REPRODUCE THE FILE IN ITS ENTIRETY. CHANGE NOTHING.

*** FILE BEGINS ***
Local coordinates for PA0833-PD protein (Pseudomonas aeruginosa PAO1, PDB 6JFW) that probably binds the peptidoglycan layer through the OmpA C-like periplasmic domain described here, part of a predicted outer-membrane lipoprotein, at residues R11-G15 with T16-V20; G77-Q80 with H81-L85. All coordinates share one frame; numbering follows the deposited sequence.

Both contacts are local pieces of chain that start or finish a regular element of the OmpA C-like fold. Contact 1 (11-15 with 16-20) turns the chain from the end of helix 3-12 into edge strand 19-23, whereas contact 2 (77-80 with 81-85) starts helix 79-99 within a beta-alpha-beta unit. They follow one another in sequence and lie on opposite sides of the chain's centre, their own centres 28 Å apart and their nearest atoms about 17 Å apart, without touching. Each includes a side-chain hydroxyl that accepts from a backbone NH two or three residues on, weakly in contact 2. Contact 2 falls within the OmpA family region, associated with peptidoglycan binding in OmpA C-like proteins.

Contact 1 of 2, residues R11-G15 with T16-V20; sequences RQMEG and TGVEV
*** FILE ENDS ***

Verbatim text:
Local coordinates for PA0833-PD protein (Pseudomonas aeruginosa PAO1, PDB 6JFW) that probably binds the peptidoglycan layer through the OmpA C-like periplasmic domain described here, part of a predicted outer-membrane lipoprotein, at residues R11-G15 with T16-V20; G77-Q80 with H81-L85. All coordinates share one frame; numbering follows the deposited sequence.

Both contacts are local pieces of chain that start or finish a regular element of the OmpA C-like fold. Contact 1 (11-15 with 16-20) turns the chain from the end of helix 3-12 into edge strand 19-23, whereas contact 2 (77-80 with 81-85) starts helix 79-99 within a beta-alpha-beta unit. They follow one another in sequence and lie on opposite sides of the chain's centre, their own centres 28 Å apart and their nearest atoms about 17 Å apart, without touching. Each includes a side-chain hydroxyl that accepts from a backbone NH two or three residues on, weakly in contact 2. Contact 2 falls within the OmpA family region, associated with peptidoglycan binding in OmpA C-like proteins.

Contact 1 of 2, residues R11-G15 with T16-V20; sequences RQMEG and TGVEV